Vladimir Nabokov’s Lolita: Becoming Dolores Haze

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I first read Lolita as an undergrad—-barely legal myself—- and remember being taken by the breathtaking language and the shock value of the content.  Reading it a second time 12 years later, now both an adult and a mother, I found it to be so much more: more breathtaking, more complex, and much more disturbing.

The layers of storytelling alone are enough to make your head spin.  Nabokov is using a first person narrator who is writing, and intermittently narrating, about his affair with Lolita—-sometimes jumping another layer deep to read from a journal  he kept during the enterprise (summary: the author is writing about someone writing about their writing).

I found the most compelling element of craft to be Humbert’s transformation throughout the text—–the evolution (devolution, perhaps more accurately) of his tone and state of mind over the course of events is  remarkably well done.

In the beginning he reveals his audience-awareness in several passages.  Additionally, he is quite self-aware, both of his mastery of language and the hypnotizing effect it can create for said audience.  In that way Nabokov has truly depicted him as a smooth-talking, manipulative predator.  In the introduction he writes, “You can always count on a murderer for a fancy prose style.  Ladies and gentlemen of the jury, exhibit number one is what the seraphs, the misinformed, simple, noble-winged seraphs, envied.  Look at this tangle of thorns.”

As he loses himself more to obsession, the visuals provided at times become unnatural, unhinged.  After one of his assaults, he writes, “My only grudge against nature was that I could not turn my Lolita inside out and apply voracious lips to her young matrix, her unknown heart, her nacreous liver, the sea-grapes of her lungs, her comely twin kidneys” (165).   He has moved beyond a desire for sexual interaction with Lolita, revealing his slavering urge to consume her, to possess her completely. 

Toward the end of the novel, Humbert’s sanity begins unraveling; he is paranoid and desperate. As he slips further into his downward spiral, the imagery veers with him.  Once he is sure that he’s being followed on the road, he becomes fanatical about every car on it—–is convinced that the pursuer is everywhere, changing vehicles at every turn.  To illustrate his unhealthy focus, the descriptions of cars become quite specific and overwhelming in number: “…led me to a profound study of all cars on the road—behind, before, alongside, coming, going, every vehicle under the dancing sun:  the quiet vacationist’s automobile with the box of TenderTouch tissues in the back window; the recklessly speeding jalopy full of pale children…”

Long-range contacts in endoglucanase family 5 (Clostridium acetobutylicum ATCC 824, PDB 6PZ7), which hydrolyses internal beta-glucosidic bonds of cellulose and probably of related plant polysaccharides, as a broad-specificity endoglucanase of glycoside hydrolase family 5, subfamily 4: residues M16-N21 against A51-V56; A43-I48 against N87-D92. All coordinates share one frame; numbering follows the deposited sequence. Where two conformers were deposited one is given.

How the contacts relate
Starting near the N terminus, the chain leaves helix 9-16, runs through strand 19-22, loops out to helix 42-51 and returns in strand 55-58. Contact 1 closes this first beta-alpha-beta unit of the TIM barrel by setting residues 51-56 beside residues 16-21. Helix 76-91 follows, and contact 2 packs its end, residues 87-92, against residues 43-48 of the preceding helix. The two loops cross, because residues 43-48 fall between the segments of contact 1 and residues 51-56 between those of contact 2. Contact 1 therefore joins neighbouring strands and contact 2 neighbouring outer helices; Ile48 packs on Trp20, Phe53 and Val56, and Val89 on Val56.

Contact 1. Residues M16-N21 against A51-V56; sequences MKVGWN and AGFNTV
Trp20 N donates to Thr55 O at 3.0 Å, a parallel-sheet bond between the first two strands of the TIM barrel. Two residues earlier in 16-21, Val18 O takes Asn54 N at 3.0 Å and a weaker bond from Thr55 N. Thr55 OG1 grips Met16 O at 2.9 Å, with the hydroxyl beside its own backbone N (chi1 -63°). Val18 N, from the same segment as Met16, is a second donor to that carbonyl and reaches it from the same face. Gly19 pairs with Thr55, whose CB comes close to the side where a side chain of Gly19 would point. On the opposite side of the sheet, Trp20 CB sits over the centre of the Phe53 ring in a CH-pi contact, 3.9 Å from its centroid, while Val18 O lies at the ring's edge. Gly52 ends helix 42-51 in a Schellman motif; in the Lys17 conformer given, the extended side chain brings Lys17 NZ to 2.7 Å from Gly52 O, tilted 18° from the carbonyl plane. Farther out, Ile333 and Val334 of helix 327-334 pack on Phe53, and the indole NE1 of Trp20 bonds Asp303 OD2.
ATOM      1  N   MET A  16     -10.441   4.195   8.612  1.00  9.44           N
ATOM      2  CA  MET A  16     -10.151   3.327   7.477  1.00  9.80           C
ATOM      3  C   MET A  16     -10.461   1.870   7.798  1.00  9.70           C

To this day there are those who would argue that Lolita is not a canonical masterpiece—that it is pornographic smut, as it was claimed upon its initial release.  I’m on team Nabokov on this one.  The mastery of craft needed to deliver this story with all its complex intricacies in tact, in a way that is both beautiful and disturbing? It’s no small feat.

As I am long past my nymphet expiration date, I was a little nervous (and just…ewwww) about pulling this character off.  I approached it with a hope, a dream, and a liberal application of bobby socks.

“You have to be an artist and a madman, a creature of infinite melancholy, with a bubble of hot poison in your loins and a super-voluptuous flame permanently aglow in your subtle spine (oh, how you have to cringe and hide!), in order to discern at once, by ineffable signs―the slightly feline outline of a cheekbone, the slenderness of a downy limbs, and other indices which despair and shame and tears of tenderness forbid me to tabulate―the little deadly demon among the wholesome children; she stands unrecognized by them and unconscious herself of her fantastic power.”

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  So, yeah… How exactly does one segue from the pedophile post?

Oh look, puppies!

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4 thoughts on “Vladimir Nabokov’s Lolita: Becoming Dolores Haze

  1. I really enjoy your writing style and all the insights about the novel. I read Lolita a long time ago but I still remember it as a masterpiece. And I also love Stanley Kubrick’s film version of the story. Thanks for stopping by at my blog and thanks for your comment. Keep up the good work. Cheers. Ricardo.

    Liked by 1 person

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